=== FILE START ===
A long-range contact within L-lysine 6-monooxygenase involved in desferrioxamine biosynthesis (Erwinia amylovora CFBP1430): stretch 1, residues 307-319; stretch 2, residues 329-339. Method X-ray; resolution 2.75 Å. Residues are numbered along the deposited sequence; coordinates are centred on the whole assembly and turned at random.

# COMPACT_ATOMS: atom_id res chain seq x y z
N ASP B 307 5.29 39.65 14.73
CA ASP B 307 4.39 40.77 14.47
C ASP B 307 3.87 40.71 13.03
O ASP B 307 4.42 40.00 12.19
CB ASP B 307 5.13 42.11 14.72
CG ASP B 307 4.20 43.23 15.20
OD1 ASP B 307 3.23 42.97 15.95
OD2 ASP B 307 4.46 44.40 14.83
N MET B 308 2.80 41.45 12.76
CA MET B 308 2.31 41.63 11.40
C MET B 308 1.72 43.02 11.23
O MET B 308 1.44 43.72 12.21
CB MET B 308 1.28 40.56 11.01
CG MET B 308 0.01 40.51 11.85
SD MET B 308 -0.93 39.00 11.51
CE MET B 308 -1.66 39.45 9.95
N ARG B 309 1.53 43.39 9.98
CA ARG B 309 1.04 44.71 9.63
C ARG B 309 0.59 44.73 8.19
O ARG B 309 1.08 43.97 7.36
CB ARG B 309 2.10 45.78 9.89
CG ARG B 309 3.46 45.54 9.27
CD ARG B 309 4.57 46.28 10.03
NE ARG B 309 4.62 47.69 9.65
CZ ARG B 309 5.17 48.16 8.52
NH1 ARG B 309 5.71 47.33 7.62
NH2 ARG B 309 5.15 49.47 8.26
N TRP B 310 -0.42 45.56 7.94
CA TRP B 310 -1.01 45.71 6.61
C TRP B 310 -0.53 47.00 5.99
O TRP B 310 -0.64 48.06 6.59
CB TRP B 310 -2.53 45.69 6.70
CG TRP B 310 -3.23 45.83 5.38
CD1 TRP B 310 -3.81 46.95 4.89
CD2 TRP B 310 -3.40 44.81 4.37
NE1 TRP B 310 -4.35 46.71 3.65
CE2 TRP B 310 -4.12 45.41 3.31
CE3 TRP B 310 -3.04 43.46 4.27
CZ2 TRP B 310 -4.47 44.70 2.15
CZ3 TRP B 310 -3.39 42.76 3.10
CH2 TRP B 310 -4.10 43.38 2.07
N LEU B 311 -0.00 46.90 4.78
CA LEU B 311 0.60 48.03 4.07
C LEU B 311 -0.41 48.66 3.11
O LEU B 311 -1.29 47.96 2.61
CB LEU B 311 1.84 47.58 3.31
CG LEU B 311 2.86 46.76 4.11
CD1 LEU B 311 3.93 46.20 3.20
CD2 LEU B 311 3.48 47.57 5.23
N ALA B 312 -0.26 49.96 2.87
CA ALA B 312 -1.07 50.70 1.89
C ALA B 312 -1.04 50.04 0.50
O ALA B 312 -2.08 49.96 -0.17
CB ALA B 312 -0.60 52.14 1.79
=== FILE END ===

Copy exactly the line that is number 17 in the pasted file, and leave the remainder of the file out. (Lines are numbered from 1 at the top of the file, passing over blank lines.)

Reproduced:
SD MET B 308 -0.93 39.00 11.51